Taeko (Daisy Ridley) is a single, 27-year old office worker in Tokyo. Every year, she takes her summer vacation in the countryside to help in the harvest - this year, of saffron flowers. During her journey and while she lives and works in the tranquil lands, she reminisces about her fifth-grade self in “Only Yesterday.”
Laura's Review: B+
Laura also gives "Only Yesterday" a
Robin's Review: B+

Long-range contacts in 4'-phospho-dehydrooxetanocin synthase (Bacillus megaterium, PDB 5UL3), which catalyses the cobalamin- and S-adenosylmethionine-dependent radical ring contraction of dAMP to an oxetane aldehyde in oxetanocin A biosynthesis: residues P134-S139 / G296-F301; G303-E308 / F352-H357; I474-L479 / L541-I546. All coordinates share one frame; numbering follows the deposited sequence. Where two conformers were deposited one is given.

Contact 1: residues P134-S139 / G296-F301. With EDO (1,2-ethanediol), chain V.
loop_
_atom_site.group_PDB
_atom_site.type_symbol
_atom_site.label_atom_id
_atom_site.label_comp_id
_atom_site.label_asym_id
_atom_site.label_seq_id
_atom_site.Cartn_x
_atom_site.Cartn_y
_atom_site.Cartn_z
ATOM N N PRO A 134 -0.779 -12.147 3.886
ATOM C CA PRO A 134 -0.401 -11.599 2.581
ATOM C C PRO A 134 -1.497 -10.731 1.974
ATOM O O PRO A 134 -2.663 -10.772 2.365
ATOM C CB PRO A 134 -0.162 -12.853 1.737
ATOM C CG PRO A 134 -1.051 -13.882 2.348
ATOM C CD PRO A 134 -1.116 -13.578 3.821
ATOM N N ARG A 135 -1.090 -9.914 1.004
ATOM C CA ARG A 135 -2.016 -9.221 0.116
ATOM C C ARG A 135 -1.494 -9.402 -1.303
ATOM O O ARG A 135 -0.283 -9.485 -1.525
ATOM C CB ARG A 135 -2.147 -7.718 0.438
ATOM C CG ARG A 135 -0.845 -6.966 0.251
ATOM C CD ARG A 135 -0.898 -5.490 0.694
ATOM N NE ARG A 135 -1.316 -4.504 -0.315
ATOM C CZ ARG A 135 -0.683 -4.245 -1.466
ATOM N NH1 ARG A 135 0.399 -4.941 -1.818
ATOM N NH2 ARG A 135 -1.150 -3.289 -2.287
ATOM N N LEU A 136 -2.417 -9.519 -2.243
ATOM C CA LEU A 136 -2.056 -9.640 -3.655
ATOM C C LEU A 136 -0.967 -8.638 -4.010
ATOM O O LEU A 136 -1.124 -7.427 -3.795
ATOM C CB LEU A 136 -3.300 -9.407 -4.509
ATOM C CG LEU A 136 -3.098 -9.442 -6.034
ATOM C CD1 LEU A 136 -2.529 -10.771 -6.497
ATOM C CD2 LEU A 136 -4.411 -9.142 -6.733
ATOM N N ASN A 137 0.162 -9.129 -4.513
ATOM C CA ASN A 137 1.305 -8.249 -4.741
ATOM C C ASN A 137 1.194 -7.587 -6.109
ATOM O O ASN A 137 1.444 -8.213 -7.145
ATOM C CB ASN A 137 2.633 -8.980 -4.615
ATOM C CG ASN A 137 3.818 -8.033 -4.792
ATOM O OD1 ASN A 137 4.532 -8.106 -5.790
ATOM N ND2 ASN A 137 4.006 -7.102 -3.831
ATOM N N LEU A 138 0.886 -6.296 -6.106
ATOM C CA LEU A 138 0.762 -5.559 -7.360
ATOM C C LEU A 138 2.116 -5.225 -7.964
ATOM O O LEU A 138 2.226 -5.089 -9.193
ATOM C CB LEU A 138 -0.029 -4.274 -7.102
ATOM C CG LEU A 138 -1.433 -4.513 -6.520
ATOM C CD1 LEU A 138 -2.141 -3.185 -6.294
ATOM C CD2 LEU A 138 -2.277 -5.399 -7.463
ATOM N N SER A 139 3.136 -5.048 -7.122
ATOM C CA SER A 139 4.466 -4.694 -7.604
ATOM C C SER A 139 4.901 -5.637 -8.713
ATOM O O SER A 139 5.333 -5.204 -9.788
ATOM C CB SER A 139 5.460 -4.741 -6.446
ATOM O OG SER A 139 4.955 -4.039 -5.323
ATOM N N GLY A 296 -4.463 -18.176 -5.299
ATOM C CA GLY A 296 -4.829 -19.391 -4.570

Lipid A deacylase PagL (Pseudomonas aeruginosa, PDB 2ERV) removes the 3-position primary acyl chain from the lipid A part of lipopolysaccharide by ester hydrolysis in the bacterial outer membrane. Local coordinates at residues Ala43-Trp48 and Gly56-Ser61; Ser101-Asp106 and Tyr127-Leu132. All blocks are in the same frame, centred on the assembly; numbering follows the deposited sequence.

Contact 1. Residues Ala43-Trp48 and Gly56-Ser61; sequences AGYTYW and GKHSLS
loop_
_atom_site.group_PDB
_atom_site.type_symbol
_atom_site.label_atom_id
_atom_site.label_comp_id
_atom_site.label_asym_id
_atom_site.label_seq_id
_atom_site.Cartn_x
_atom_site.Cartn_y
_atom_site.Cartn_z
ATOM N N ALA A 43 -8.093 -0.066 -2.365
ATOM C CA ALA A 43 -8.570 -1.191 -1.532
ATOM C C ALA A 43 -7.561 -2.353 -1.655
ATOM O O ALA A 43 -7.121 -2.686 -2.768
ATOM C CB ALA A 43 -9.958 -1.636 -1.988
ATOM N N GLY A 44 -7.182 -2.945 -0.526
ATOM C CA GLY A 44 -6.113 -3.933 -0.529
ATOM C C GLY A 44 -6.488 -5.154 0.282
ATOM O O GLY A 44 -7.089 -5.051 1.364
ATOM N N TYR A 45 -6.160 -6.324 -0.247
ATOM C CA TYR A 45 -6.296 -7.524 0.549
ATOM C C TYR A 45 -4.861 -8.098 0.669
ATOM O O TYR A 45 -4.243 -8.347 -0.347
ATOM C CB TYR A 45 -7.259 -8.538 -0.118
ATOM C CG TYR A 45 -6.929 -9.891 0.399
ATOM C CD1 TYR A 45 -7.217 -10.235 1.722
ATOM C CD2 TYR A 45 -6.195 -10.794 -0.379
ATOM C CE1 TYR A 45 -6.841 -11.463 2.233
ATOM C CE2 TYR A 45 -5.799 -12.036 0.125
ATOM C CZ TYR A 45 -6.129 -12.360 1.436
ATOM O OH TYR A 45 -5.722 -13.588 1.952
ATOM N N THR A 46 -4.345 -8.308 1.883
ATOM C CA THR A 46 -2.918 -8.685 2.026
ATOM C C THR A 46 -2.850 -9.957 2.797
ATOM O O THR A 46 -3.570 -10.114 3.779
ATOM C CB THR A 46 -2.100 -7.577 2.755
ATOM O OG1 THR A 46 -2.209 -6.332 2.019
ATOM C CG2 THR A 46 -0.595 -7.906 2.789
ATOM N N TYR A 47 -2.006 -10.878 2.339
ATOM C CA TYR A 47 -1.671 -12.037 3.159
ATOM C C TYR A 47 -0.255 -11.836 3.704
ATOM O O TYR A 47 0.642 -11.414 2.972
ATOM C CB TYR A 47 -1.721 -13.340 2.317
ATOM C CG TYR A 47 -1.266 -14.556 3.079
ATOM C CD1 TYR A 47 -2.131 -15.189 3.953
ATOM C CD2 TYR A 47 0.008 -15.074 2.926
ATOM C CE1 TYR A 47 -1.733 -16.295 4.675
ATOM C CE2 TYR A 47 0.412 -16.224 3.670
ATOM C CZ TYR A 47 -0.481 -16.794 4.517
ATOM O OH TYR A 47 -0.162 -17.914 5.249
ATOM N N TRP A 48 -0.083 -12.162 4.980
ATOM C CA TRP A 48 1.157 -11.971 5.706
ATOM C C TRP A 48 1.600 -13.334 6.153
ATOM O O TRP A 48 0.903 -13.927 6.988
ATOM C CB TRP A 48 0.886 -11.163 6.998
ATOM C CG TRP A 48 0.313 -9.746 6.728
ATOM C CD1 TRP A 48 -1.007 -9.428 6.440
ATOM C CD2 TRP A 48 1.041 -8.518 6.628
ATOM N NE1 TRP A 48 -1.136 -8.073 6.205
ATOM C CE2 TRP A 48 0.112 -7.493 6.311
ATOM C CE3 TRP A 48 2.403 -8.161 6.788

Unbelievably, this wonderful animation feature from Studio Ghibli, by anime master Isao Takahata (“Grave of the Fireflies (1988)” and “The Tale of Princess Kaguya (2013), was released in 1991 but it is just getting its North American debut, a quarter century later. The story, adapted from the manga by Hotaru Okamato and Yuuko Tone, is adapted by the director and it is a pleasant slice of life of a young woman who, at 27, is single and independent. She shows her unconventionality and spirit by demonstrating with action her love for nature. When she arrives at the station, she is greeted by Toshio (Dev Patel), a young organic farmer whose passion for the land is even greater that Taeko’s. The idyllic summer toiling in the fields and living simply and in harmony with the land is beautifully rendered in its hand drawn opulence, giving subtle life to the landscape. There is a lyrical flow (with hopeful expectations for the viewer) to adult Taeko’s life. Takahata dovetails Taeko’s story with reminiscences of her 10 year old self, growing up as the youngest of three sisters with all the pluses and minuses that go along with that position – you are the baby of the family and often get your way but you also have to put up with receiving the hand-me-downs of her elder siblings. There is a natural child’s inquisitiveness of the things around her but also the selfishness of a child. As the story moves along, there is nice melding of the young and the adult Taeko that allows the viewer to see the influence one’s young self has on what we become in our adult life. There is a slow build to the bonding that takes place between Taeko and Toshio as they get to know each other, becoming kindred spirits in the process. The lovely hand drawn animation rivals the look of today’s CGI in its organic look and feel where a forest or a field looks realistic. Remember, this is a 25-year old film that could have been made now. I lament the decline of hand drawn animation and the rise and domination of CGI in the industry.